To review and maintain awareness of HIPAA Rule Issues and Changes

Start with these links: 

The final privacy regulations, including all revisions to 12/02:

 All HHS press releases, fact sheets and other press materials are available at:

 Link to Security and Transaction Standards pub 2-20-2003

 The full text of the Addenda to the Transaction modifications rule is available at:

Resource for late-breaking HIPAA Information:    

Resource for late-breaking HIPAA challenges information:

Medical Privacy Coalition:


Application of HIPAA to Small Provider Practices
Download the White Paper "Small Practice Implementation Guide" from the "White Papers Being Revised" Section:

HIPAA applies to "covered entities." In general, HIPAA applies to a small provider practice if that practice submits claims electronically either directly or through a billing service or "clearinghouse."  HIPAA does not apply to a practice that does not submit any information electronically to a health plan.1
In addition, Sec. 3 of the Administrative Simplification Compliance Act (signed into law in December 2001) contains a section entitled "Enforcement through exclusion from Participation in Medicare" and requires that effective for claims submitted to Medicare on or after October 16, 2003, "no payment may be made under part A or part B of [Medicare] for any expenses incurred for items or services ... for which a claim is submitted other than in an electronic form specified by the Secretary."  

This payment prohibition does not apply to small practices:  

            (i)   When there is no method available for the submission of claims in an electronic form

            (ii)  In the case of a physician, practitioner, facility, or supplier (other than a "provider" of services as defined under Medicare), when the entity has fewer than 10 full-time equivalent employees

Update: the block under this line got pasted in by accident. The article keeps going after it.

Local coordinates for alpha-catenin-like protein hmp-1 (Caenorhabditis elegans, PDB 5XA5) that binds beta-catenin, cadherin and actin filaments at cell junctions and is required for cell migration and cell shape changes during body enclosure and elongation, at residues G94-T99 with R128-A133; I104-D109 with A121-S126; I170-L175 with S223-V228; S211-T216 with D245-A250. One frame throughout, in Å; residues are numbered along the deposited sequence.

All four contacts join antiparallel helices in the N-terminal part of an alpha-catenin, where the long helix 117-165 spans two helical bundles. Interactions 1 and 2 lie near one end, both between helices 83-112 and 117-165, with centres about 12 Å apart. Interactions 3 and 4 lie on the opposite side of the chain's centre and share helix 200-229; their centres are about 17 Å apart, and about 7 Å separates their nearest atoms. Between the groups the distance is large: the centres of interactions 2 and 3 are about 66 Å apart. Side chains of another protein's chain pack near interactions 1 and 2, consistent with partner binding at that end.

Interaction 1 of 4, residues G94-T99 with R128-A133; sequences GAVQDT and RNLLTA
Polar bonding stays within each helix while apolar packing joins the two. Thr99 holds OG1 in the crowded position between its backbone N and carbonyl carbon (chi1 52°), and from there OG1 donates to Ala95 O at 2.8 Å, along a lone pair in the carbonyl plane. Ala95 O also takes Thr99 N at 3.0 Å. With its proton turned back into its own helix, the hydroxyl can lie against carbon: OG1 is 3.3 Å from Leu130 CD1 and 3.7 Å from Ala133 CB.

(iii)            Under such unusual cases as the Secretary may find appropriate.  Note:  No guidance has been given regarding what the Secretary might find appropriate.


How to HIPAA - Top Ten Tips This free downloadable booklet from the AMA is directed toward physicians, but is useful for all health care providers. The material includes a sample patient letter designed to give patients an understanding of the scope and purpose of HIPAA.


August 2002 Changes The Department of Health and Human Services published its final changes to the HIPAA privacy regulations. To read the final modifications to the privacy rule, including the HHS press release and a fact sheet, go to

Among the HIPAA several HIPAA related training sites is an excellent site developed by the University of North Carolina Institute of Government.

See their pages of Privacy Officer Training Materials at:

See their Selected Written Policies and Procedures Required by the HIPAA Privacy Rule:

 Does HIPAA apply to your practice?  See Decision tree at this link:

 Frequently asked questions about CMS ..

 CMS is the Centers for Medicare & Medicaid Services. Formerly known as the Health Care Financing Administration (HCFA)

- federal agency responsible for administering the Medicare, Medicaid, SCHIP, (State Children's Health Insurance), HIPAA (Health Insurance Portability and Accountability Act), CLIA (Clinical Laboratory Improvement Amendments), and several other health-related programs.


 [Federal Register: December 28, 2000 (Volume 65, Number 250)] [Rules and Regulations] 

The Federal Register for Thursday December 28, 2000 is reproduced in a printable format at the following addresses, each part is 50 pp except part 8, which is 19 pp.

 August 14, 2002 Federal Register - revising consent, regulatory permission, and other content of HIPAA privacy regulations:



Be sure to read the answers to doctors' most frequently asked questions about HIPAA